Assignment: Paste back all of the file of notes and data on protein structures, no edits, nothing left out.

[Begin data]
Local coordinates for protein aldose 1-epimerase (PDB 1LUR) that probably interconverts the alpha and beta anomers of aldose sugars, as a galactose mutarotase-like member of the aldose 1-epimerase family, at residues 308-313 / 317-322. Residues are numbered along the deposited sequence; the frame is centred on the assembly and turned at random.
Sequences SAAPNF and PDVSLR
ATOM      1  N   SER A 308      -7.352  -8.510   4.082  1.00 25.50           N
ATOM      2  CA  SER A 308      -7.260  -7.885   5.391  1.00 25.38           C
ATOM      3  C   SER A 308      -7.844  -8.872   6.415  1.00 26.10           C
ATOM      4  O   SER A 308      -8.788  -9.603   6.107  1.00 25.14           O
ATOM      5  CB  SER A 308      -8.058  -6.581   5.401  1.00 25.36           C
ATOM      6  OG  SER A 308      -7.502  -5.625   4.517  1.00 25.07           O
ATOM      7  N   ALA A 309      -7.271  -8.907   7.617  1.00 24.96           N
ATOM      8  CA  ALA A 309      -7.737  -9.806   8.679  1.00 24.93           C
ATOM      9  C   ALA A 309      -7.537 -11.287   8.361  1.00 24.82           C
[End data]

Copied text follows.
Local coordinates for protein aldose 1-epimerase (PDB 1LUR) that probably interconverts the alpha and beta anomers of aldose sugars, as a galactose mutarotase-like member of the aldose 1-epimerase family, at residues 308-313 / 317-322. Residues are numbered along the deposited sequence; the frame is centred on the assembly and turned at random.
Sequences SAAPNF and PDVSLR
ATOM      1  N   SER A 308      -7.352  -8.510   4.082  1.00 25.50           N
ATOM      2  CA  SER A 308      -7.260  -7.885   5.391  1.00 25.38           C
ATOM      3  C   SER A 308      -7.844  -8.872   6.415  1.00 26.10           C
ATOM      4  O   SER A 308      -8.788  -9.603   6.107  1.00 25.14           O
ATOM      5  CB  SER A 308      -8.058  -6.581   5.401  1.00 25.36           C
ATOM      6  OG  SER A 308      -7.502  -5.625   4.517  1.00 25.07           O
ATOM      7  N   ALA A 309      -7.271  -8.907   7.617  1.00 24.96           N
ATOM      8  CA  ALA A 309      -7.737  -9.806   8.679  1.00 24.93           C
ATOM      9  C   ALA A 309      -7.537 -11.287   8.361  1.00 24.82           C